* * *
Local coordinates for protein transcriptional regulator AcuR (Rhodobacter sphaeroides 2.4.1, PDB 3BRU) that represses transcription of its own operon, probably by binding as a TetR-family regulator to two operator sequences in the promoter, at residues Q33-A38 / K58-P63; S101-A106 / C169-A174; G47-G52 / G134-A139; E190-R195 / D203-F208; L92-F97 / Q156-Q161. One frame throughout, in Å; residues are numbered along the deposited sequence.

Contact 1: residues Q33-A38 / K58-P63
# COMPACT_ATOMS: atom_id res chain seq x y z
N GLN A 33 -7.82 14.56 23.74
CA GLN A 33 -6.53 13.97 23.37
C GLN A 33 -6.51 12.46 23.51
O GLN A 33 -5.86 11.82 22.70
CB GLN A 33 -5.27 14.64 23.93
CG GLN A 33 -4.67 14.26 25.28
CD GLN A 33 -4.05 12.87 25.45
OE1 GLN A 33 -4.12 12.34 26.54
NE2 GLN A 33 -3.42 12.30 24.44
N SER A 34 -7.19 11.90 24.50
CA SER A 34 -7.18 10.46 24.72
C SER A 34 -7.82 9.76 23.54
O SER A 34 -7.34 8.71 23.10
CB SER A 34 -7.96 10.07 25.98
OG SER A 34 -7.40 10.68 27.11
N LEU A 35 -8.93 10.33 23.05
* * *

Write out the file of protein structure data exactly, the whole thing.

Local coordinates for protein transcriptional regulator AcuR (Rhodobacter sphaeroides 2.4.1, PDB 3BRU) that represses transcription of its own operon, probably by binding as a TetR-family regulator to two operator sequences in the promoter, at residues Q33-A38 / K58-P63; S101-A106 / C169-A174; G47-G52 / G134-A139; E190-R195 / D203-F208; L92-F97 / Q156-Q161. One frame throughout, in Å; residues are numbered along the deposited sequence.

Contact 1: residues Q33-A38 / K58-P63
# COMPACT_ATOMS: atom_id res chain seq x y z
N GLN A 33 -7.82 14.56 23.74
CA GLN A 33 -6.53 13.97 23.37
C GLN A 33 -6.51 12.46 23.51
O GLN A 33 -5.86 11.82 22.70
CB GLN A 33 -5.27 14.64 23.93
CG GLN A 33 -4.67 14.26 25.28
CD GLN A 33 -4.05 12.87 25.45
OE1 GLN A 33 -4.12 12.34 26.54
NE2 GLN A 33 -3.42 12.30 24.44
N SER A 34 -7.19 11.90 24.50
CA SER A 34 -7.18 10.46 24.72
C SER A 34 -7.82 9.76 23.54
O SER A 34 -7.34 8.71 23.10
CB SER A 34 -7.96 10.07 25.98
OG SER A 34 -7.40 10.68 27.11
N LEU A 35 -8.93 10.33 23.05